Headquarters on March 12 and report
ed in German newspapers, which have
been received here.
"The final fighting in the West" he
said, "Cannot be compared to the
fighting in Galicia or in Italy. The
enemy has a powerful reserve army
at hand which he may move on his
splendidly laid out railroad system as
he sees fit. But, however, heavy
fighting . may be, the battle must be
fought out because, without it, peace
is not attainable.
MAYOR OF MICHIGAN
CITY, IND., LOCKED
UP
Arrested in Washington When He Ar
rived There to Discuss His Naturali
zation. -
Washington, April 23. Fdererick C.
Miller, the German mayor of Michigan
City, Ind., was arrested and locked up
as an enemy alien when he came here
today to discuss with federal officials
the prospects of completing his natur
alization. He took out first papers be
fore the United States went to war.
SWITZERLAND NEGOTIATING
FOR AMERICAN GRAIN
Was Socialist Candidate for Governor
of New - Jersey.
Philadelphia, April 23. The United
States circuit court of appeals here
today handed down an opinion sus
taining the conviction of Frederick
Krafft in the federal district court of
Newark, N. J., for violation of the es
pionage iaw. Krafft. who was social
ist candidate for governor of New
Jersey, was sentenced last August to
five years imprisonment and $1,000 fine
hy Judge J. Warren Davis for alleged
seditious utterances. .
It is Understood Germany Will Grant
Safe Conduct to Ships.
Berne. April 23. Switzerland's ne
gotations with Germany for the safe
conduct of American grain appears to
be reaching a favorable conclusion. It
is understood that Germany ' will
grant safe conduct to all ships carry
ing, in addition to the American or
other flag, the Swiss flag and marked
plainly with the inscription "Schweiz."
formation as to the operations at gee-
prugge ana sienu. j.v is jmiuu. uuh
ever, that officials here have been an
ticipating developments iji the anti
submarine warfare within the next few
weeks that would establish a definite
check on the U-boats. American co
operation iff this effort is being ex
tended in various ways which cannot
be disclosed. ,
Bottling Up U-boatc.
" It has long been the belief of many
officers here that much could be done
toward bottling up the U-boats at
their source their bases on the Bel
gian coast The means to this end
suggested have been. many, including
mine fields, increased number of light
surface patrol craft, new detection de
vices, aircratt and submarines. All ot
these and other elements enter into
whatever plan of operations the naval
supreme council has formed.
Raids Put Through With a Dash.
The raids on Zeebrugge and Ostend
were put through with a dash and en
terprise that demonstrated the high
spirit of the allied naval forces and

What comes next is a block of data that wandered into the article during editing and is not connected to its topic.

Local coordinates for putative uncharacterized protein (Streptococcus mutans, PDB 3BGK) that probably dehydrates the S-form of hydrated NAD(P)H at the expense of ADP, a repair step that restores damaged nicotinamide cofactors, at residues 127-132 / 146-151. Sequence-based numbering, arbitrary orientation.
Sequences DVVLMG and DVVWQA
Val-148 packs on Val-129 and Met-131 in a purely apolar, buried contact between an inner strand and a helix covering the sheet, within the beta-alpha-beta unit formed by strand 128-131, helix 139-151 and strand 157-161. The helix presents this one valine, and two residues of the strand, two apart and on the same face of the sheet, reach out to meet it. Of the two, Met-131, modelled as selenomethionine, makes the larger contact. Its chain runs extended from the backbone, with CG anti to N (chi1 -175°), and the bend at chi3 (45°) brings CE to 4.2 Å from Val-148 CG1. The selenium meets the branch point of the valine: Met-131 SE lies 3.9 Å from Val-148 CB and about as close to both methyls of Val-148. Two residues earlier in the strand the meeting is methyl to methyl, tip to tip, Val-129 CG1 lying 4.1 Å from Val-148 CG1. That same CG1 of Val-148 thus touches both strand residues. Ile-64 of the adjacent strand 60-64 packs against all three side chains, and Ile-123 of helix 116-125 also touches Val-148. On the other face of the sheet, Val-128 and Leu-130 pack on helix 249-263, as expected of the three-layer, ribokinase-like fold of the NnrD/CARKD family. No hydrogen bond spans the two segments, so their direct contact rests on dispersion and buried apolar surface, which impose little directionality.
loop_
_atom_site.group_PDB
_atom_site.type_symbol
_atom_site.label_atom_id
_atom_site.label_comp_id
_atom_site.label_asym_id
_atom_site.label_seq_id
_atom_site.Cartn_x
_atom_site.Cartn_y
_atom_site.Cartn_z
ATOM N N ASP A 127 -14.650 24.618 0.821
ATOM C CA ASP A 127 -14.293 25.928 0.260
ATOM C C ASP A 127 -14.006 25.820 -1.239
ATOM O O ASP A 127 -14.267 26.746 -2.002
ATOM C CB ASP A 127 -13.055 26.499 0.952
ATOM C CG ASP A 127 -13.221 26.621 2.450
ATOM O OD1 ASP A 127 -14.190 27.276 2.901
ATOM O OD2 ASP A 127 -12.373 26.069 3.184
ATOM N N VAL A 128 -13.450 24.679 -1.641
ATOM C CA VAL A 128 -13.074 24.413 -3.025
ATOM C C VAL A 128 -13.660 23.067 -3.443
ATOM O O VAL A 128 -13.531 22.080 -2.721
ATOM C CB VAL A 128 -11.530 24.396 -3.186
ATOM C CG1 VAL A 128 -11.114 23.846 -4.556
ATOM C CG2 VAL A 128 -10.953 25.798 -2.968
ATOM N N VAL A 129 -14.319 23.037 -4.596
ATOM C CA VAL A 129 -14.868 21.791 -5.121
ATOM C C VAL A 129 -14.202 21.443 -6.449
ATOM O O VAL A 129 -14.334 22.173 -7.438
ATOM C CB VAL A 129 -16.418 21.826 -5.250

the eagerness of officers and men to
get into the fight. The operation is
the most daring attempted by the al
lied sea forces in some respects dur
ing the war and the fact that landing
parties were successfully put ashore
and the survivors re-embarked in the
face of German batteries and troops
shows, officers here say, that nothing
should be viewed as impossible until
it has been tried out.
It was suggested today that the re
cent raid against trawlers by British
ships 'was a part of the general plan
for aggressive action. The . German
light craft were engaged in" mine
sweeping. By their destruction, the
German U-boats and heavy craft were
excluded from the portion of the sea
where the engagement occurred until
other ways to remove the mines could
be provided. Presumably the allied
naval forces now are preparing to
mine the Belgian and German coasts
thoroughly, backing up the mines with
a guard of heavy ships to beat off the
German fleet should it come out, and
with numerous smaller craft to drive
off or destroy mine sweepers that at
tempt to clear lanes for the U-boats
Block Entrance of Canal.
The sinking of concrete laden ships
in the entrance to Zeebrugge canal
might shut in destroyers and U-boats
based there,, and allied craft would
keep watch to prevent the removal of
the obstructions. If the channel was
not completely closed at the first at
tempt, further efforts are to be ex
pected.
Since the raid shows the German
coast defences are not invulnerable, to
some officers this action is looked up
on as forecasting the possibilitv of an
attempt to force a landing in the rear
or tne German lines, thus turnine- the
flank of the whole German positions
m J-landers. That possibility has been
discussed widely ever since the dead
lock of trench warfare began.
ing the total obtained in the entire
country, up to the present $1,657,678,000
or 55 per cent, of the three billion
dollars' minimum. This is the largest
sum; ever reported 'iri one day.' ,'
Enthusiastic' Messages.
- Enthusiastic messages from over all
the country tonight told of house-to-house
canvasses by .committees, of
street sales, of office soliciting, and
other intensive methods intended to
press every citizen into endeavoring
hie utmost to heip finance the war.
At headquarters tonight was a ten
dency to believe that by the end of
the week, the total reported would be
near $2,600,000,000, and that the, three
billion dollar mark would be reached
early in the final week.
'Reports from New York.
Reports tonight show' that New York
city and New York state each hats
subscribed 45 per cent, of its quota,
and Fairfield county, Conn., and the
twelve northern counties of New Jer